Fuengirola is really densely populated, and I live in Los Boliches, from where I can walk anywhere. In the few years I’ve been living here, I didn’t even need a car as I can walk anywhere or use uber.

To explore the cities around, I used trains and buses, which are super convenient and very affordable.

There is a good availability of schools in Fuengirola, my son goes to the Finnish school in Fuengirola, and there is also a Swedish school and some British schools.

There are all the shops you could ever need, a big shopping mall—Miramar—and very good travel connections to Malaga, Marbella, and beyond.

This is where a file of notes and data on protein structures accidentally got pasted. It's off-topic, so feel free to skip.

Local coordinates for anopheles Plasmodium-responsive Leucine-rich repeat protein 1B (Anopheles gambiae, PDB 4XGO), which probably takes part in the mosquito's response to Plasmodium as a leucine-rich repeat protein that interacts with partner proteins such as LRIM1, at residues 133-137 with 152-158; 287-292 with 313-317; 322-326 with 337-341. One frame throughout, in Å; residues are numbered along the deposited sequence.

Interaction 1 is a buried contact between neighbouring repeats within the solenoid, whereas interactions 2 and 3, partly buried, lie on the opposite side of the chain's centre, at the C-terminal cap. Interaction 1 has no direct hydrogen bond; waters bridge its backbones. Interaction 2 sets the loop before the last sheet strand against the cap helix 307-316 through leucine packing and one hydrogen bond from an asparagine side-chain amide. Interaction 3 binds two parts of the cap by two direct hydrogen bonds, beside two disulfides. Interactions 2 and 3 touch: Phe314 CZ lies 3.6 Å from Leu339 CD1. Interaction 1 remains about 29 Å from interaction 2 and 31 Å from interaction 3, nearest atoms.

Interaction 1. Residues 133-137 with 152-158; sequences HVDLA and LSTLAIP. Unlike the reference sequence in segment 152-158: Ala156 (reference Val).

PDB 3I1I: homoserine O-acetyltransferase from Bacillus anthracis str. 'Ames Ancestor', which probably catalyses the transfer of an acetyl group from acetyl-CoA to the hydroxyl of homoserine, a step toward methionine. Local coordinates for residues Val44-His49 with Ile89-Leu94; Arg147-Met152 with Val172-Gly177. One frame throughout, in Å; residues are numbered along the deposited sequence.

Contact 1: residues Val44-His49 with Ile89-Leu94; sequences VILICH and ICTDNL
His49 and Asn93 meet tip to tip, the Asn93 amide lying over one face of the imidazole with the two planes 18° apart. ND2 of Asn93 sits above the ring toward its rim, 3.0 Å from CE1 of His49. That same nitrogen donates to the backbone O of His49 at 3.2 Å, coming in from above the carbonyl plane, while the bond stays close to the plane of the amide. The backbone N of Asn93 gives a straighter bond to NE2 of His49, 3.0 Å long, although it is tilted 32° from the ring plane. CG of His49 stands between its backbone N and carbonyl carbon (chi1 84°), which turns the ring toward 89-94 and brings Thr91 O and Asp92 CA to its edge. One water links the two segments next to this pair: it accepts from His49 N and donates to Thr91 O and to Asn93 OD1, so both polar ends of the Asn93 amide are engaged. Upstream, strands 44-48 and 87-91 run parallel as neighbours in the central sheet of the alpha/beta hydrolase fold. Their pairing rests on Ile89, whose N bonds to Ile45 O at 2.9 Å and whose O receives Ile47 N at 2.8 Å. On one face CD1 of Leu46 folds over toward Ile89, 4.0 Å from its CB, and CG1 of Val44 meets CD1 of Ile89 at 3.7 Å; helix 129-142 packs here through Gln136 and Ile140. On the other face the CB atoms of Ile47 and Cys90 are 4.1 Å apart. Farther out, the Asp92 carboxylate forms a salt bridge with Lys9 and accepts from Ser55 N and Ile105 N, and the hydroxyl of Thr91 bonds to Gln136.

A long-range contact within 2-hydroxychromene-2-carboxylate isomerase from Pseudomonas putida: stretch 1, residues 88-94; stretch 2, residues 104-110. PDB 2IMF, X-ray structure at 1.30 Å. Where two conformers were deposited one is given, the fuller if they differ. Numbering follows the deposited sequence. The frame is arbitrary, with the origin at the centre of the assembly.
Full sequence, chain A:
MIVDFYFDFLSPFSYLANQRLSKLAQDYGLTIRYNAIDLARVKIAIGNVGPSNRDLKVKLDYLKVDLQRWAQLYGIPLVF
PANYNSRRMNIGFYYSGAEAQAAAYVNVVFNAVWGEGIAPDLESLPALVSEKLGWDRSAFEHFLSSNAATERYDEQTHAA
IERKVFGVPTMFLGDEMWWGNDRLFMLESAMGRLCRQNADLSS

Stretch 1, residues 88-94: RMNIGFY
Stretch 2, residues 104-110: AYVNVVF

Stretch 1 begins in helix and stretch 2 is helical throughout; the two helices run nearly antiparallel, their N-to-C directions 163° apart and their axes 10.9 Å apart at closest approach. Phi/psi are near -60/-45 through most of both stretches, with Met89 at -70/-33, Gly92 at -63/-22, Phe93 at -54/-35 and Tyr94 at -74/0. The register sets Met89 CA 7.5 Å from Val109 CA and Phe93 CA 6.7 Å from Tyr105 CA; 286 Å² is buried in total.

Fuengirola is a working town, so outside of the main season is relatively peaceful, but you’re very likely to hear a lot of Finnish instead of Spanish. (my husband is Finnish so I have well-trained ears)

Introducing Fuengirola: The Old Fishing Village

Like other places on Costa del Sol, Fuengirola used to be a small fishing village that was completely transformed during the development boom in the 1970s and 1980s.

Many of the hotels and apartments. buildings in the city date back to this period.

I have visited all the other places on Costa del Sol and can, without bias, say that Fuengirola is the best maintained, cleanest, and with the best facilities.

All this is thanks to the city’s mayor – she skillfully manages the resources of the city to continue upgrading the infrastructure and facilities, while building relationships and connections that help to make the city a better place to live.